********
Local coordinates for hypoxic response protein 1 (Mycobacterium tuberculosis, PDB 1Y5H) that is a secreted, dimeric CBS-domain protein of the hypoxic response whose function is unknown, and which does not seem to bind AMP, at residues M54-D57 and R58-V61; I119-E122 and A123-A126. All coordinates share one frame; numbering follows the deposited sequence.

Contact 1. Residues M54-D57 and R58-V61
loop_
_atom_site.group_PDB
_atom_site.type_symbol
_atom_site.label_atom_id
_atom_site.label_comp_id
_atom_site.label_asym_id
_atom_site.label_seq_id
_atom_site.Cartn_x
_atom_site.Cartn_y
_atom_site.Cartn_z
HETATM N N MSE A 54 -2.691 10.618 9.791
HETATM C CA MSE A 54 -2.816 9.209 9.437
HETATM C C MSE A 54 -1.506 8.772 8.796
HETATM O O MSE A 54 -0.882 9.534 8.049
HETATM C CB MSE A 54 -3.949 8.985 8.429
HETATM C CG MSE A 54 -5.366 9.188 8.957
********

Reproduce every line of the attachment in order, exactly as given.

Local coordinates for hypoxic response protein 1 (Mycobacterium tuberculosis, PDB 1Y5H) that is a secreted, dimeric CBS-domain protein of the hypoxic response whose function is unknown, and which does not seem to bind AMP, at residues M54-D57 and R58-V61; I119-E122 and A123-A126. All coordinates share one frame; numbering follows the deposited sequence.

Contact 1. Residues M54-D57 and R58-V61
loop_
_atom_site.group_PDB
_atom_site.type_symbol
_atom_site.label_atom_id
_atom_site.label_comp_id
_atom_site.label_asym_id
_atom_site.label_seq_id
_atom_site.Cartn_x
_atom_site.Cartn_y
_atom_site.Cartn_z
HETATM N N MSE A 54 -2.691 10.618 9.791
HETATM C CA MSE A 54 -2.816 9.209 9.437
HETATM C C MSE A 54 -1.506 8.772 8.796
HETATM O O MSE A 54 -0.882 9.534 8.049
HETATM C CB MSE A 54 -3.949 8.985 8.429
HETATM C CG MSE A 54 -5.366 9.188 8.957